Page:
CYLD encodes a tumor suppressor that is mutated in familial cylindromatosis. Despite biochemical and cell culture studies, the physiological functions of CYLD in animal development and tumorigenesis remain poorly understood. To address these questions, we generated Drosophila CYLD (dCYLD) mutant and transgenic flies expressing wild-type and mutant dCYLD proteins. Here we show that dCYLD is essential for JNK-dependent oxidative stress resistance and normal lifespan. Furthermore, dCYLD regulates TNF-induced JNK activation and cell death through dTRAF2, which acts downstream of the TNF receptor Wengen and upstream of the JNKK kinase dTAK1. We show that dCYLD encodes a deubiquitinating enzyme that deubiquitinates dTRAF2 and prevents dTRAF2 from ubiquitin-mediated proteolytic degradation. These data provide a molecular mechanism for the tumor suppressor function of this evolutionary conserved molecule by indicating that dCYLD plays a critical role in modulating TNF-JNK-mediated cell death.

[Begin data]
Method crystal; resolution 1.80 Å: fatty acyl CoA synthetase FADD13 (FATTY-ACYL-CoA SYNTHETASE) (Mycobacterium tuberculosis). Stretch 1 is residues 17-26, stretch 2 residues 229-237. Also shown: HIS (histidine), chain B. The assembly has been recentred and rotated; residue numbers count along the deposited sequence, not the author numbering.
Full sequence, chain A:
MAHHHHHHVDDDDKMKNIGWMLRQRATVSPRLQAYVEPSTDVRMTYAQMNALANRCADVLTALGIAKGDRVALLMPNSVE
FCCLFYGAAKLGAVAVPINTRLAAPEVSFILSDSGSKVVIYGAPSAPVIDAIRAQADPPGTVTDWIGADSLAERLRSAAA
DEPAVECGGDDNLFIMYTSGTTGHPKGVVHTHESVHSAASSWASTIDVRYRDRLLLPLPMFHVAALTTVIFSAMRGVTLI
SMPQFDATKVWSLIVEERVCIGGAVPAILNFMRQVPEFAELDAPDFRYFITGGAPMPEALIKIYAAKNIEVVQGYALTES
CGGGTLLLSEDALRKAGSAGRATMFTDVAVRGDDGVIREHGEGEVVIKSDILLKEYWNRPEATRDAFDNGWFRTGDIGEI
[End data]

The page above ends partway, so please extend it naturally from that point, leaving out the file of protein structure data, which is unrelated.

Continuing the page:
|Number of pages||9|
|Publication status||Published - 2007 Sept 4|
ASJC Scopus subject areas
- Molecular Biology
- Biochemistry, Genetics and Molecular Biology(all)
- Developmental Biology
- Cell Biology